My uncle was a creative director for an ad agency in Kansas City. One day, while I was in high school, my parents and I visited his office. It was the first time I had heard of graphic design and art direction. The atmosphere was fun and creative and I just loved the idea that every image pattern on a hamburger wrapper or street sign was drawn by somebody first. I knew from that moment, this was the world I wanted to be a part of.

What advice would you give to your younger self?
Do your own thing and let the world catch on. Trust your instincts. I’ve seen a lot of young illustrators in New York who study with a famous illustrator, and then end up with the same style. They get in magazines and make some money, but I can’t tell them apart.

Don’t give up your day job. Not yet. It’s OK to work two jobs for awhile.

Never stop learning or asking questions.

It is better to be rejected from a national magazine than a local one. Swing big. Treat your portfolio of work like it is gold and people NEED to see it. Be bold or no one will notice you.


People have been looking to the sky for thousands of years, finding mysteries and inspiration. The more we study space, the more limitless it seems. 

In recent years, scientists pointed the Hubble telescope at a spot in the night sky that looked totally dark and empty. Using long exposure times (10-11 days), they captured images that will blow your mind. (Seriously, your mind won’t know what to do with itself—mine sure didn’t.)

In the face of such vastness, I can’t help but feel like anything is possible. Take a look...

Life Isn't About Finding Yourself

Life isn't about finding yourself. Life is about creating yourself. –George Bernard Shaw

The Nail Revolution?

The last couple of weeks, I have been completely sidetracked by something called Jamberry nail wraps. Evidently, three ingenious sisters have come up with vinyl decals for nails. Not only are they more durable than nail polish, they are easy to apply, too.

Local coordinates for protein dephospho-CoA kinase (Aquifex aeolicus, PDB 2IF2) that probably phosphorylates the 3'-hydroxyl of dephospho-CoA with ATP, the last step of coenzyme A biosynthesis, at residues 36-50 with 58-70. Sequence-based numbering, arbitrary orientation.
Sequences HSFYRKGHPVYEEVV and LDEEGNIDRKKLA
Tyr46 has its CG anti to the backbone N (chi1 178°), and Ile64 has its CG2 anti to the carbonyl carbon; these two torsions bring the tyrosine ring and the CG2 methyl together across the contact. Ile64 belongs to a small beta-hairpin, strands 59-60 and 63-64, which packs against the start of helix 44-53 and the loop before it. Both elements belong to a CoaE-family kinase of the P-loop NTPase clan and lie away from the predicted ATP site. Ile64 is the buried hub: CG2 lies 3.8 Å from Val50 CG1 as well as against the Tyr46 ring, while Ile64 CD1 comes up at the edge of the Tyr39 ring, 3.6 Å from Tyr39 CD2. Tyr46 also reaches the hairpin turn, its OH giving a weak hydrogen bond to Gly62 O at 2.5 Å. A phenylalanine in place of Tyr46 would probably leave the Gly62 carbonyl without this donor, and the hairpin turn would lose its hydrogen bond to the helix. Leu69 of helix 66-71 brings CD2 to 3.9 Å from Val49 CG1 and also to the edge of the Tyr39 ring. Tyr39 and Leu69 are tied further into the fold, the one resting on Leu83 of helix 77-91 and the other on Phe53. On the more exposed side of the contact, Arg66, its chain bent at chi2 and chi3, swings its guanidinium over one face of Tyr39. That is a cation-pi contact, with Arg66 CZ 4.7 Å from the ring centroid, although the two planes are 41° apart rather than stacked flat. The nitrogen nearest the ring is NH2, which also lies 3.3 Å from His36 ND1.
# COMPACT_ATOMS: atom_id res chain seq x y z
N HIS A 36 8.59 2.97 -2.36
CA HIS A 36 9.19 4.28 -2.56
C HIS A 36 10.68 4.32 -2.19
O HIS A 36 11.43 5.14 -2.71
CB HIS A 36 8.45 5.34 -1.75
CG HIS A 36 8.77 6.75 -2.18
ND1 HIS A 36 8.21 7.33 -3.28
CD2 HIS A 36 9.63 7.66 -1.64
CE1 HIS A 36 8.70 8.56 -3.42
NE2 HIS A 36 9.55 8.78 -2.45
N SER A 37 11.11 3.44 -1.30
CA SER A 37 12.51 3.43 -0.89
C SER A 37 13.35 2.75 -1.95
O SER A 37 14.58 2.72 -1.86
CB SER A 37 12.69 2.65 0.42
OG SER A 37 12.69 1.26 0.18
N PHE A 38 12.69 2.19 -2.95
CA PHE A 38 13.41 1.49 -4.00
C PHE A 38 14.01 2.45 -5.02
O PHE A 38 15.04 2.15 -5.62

I was very skeptical about these from the beginning. I’m hard on my nails, and polish only lasts 2-3 days for me—hardly worth the effort. I got a free sample to test it out. I was kind of nervous about it, and I just knew they would end up all over my cuticles instead of perfect and smooth like the photos online. Applying them was really anti-climactic. It was way too easy and over way too soon. And then I didn’t have to wait for my nails to dry, which I kind of missed out of habit.

But the strangest part was they actually did last 10 days for me. I did dishes, laundry, bath nights, yard work, even repainted the bathroom (along with all the taping). They still looked great!

Chalkboard Hearts
Despite addressing common nail polish drawbacks—and having ethical testing and production standards—the focus of Jamberry’s sales technique is mainly visual. Get a group of women together and start showing them the designs. The range of styles has something for everyone’s taste. Even me (and that’s not easy to come by—think hippie meets goth—see Chalkboard Hearts for a perfect example).

The vinyl material can be printed with any design, and Jamberry has over 300 to choose from. As if that’s not enough, you can upload your own images to their online nail art studio, and custom design a sheet of nail wraps for a small extra fee. The design possibilities really are endless.

No more chipping, no more drying time, no more expensive nail salon visits. No more destroying your self esteem after trying to replicate the intricate nail art you find on Pinterest. They are calling it the Nail Revolution. And you know what? I think they are right.

Do they enrich my creativity or distract from it? That’s entirely debatable. 

Achieve the Impossible

Only those who attempt the absurd...will achieve the impossible. -M.C. Escher

Six Stunning Handprint Art Projects

For Father’s Day (or any occasion), here are six stunning handprint art projects that will display like masterpieces.

1. FAMILY Collage

2. Andy Warhol Style

3. Handprint Hearts

4. Baby Heart

5. Handprint Tree

6. Daddy's Girl

Paint Like a Child

It took me four years to paint like Raphael, but a lifetime to paint like a child. -Pablo Picasso
It took me four years to paint like Raphael, but a lifetime to paint like a child.   –Pablo Picasso

Color Words Brain Game

Thinking creatively is about breaking out of the typical pathways for thought processes. Exercise your creativity with this color name game. This is a hard one!

More information on this exercise.

Fresh Air

Brooding in the dark can be restorative, but so is basking in the sun!

During summer, we tend to think of fun in the sun, but being outside helps your mind work better, too. Taking a break can make you more productive. Being outdoors reduces stress, anxiety, and depression—all of which hinder fluid thinking.